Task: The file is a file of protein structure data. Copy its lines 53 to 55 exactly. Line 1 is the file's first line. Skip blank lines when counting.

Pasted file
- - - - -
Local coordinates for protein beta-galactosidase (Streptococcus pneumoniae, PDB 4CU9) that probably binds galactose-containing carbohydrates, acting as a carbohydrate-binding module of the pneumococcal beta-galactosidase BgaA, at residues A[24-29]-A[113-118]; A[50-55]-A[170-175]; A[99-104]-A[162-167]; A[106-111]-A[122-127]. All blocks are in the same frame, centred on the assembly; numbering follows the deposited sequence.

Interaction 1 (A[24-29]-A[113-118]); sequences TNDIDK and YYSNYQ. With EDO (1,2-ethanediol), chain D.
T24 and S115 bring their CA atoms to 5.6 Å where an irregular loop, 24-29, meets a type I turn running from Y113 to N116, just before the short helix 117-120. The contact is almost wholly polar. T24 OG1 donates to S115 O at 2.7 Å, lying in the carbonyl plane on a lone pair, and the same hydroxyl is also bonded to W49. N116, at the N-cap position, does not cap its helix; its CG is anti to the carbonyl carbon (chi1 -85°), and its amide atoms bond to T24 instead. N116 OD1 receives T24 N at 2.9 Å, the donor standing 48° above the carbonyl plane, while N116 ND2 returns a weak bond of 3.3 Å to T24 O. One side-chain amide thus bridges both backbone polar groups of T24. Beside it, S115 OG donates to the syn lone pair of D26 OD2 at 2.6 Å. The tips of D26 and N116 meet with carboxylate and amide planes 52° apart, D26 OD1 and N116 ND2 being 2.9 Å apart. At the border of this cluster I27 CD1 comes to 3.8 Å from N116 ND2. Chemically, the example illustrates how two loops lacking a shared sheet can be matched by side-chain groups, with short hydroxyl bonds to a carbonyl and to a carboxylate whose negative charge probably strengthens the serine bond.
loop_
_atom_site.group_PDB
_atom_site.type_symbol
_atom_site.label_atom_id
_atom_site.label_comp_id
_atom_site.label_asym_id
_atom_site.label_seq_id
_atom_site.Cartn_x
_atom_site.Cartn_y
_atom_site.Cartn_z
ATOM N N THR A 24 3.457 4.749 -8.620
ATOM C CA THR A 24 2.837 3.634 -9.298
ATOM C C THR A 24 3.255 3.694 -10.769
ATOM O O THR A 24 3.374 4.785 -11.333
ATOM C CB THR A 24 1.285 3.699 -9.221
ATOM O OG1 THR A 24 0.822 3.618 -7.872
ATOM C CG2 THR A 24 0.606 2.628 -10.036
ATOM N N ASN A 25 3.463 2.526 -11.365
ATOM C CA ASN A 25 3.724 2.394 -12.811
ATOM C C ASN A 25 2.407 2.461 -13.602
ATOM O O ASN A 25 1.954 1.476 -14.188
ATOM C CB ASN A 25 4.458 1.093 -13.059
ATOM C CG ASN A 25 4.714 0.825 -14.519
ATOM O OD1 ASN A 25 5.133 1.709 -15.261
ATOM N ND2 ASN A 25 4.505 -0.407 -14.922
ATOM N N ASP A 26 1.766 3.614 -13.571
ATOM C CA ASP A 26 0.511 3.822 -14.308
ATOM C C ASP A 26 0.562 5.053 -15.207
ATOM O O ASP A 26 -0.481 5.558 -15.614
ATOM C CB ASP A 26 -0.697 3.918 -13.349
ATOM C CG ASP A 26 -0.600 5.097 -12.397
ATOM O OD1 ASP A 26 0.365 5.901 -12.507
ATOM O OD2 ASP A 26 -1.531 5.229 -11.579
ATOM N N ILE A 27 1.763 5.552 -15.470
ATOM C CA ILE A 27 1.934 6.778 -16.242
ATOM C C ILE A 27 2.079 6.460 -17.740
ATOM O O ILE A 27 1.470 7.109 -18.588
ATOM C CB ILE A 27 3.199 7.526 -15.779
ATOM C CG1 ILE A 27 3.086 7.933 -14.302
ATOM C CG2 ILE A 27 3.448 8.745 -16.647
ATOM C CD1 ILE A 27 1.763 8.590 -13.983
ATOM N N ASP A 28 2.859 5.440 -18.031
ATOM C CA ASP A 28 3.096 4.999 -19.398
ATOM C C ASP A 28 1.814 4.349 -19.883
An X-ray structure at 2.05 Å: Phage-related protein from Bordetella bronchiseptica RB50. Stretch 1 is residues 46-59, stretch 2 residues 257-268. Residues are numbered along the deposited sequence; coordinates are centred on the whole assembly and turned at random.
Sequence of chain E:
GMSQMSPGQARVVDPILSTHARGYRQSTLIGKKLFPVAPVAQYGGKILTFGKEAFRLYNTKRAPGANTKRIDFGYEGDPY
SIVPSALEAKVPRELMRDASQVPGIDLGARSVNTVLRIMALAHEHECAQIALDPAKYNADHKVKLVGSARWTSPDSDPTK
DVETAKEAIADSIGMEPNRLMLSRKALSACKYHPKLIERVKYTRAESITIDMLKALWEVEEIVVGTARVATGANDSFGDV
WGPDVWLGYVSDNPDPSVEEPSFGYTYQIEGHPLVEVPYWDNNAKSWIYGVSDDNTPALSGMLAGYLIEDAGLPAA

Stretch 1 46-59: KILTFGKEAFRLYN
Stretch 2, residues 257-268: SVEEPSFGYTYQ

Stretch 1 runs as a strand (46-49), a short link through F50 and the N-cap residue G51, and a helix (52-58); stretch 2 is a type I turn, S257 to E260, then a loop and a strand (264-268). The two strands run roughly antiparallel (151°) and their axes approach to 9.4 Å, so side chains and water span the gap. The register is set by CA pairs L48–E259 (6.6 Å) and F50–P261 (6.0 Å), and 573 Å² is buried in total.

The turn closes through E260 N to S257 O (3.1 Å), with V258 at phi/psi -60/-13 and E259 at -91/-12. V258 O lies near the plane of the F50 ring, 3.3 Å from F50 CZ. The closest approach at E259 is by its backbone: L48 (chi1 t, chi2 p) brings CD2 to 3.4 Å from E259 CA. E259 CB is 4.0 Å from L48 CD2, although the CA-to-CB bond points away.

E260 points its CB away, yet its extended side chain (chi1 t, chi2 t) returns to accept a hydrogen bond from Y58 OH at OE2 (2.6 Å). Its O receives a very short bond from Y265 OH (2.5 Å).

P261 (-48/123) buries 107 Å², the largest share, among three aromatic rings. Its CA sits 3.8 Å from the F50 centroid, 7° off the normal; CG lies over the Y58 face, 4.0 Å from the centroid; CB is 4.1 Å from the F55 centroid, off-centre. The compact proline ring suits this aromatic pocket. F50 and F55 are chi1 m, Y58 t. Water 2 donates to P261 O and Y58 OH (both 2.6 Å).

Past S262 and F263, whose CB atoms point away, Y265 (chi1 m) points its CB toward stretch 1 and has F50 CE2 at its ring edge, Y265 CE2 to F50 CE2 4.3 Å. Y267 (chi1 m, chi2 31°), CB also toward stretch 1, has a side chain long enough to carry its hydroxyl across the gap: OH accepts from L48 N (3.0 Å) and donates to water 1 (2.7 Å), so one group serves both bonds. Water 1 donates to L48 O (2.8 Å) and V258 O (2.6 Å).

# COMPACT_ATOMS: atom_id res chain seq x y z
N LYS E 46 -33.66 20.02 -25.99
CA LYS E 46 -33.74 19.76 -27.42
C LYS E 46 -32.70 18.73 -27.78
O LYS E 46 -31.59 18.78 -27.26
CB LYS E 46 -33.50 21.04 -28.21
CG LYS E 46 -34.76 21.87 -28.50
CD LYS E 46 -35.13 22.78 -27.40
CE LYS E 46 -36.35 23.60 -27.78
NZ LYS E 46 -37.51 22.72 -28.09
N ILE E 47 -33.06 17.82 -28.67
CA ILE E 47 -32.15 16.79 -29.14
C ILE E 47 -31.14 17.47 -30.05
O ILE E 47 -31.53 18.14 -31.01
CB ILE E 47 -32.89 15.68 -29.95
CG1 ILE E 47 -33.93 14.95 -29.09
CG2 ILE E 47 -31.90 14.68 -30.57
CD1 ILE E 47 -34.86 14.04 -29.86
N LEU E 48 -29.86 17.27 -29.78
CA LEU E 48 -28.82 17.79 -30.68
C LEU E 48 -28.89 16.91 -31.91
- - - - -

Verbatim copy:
WGPDVWLGYVSDNPDPSVEEPSFGYTYQIEGHPLVEVPYWDNNAKSWIYGVSDDNTPALSGMLAGYLIEDAGLPAA

Stretch 1 46-59: KILTFGKEAFRLYN
Stretch 2, residues 257-268: SVEEPSFGYTYQ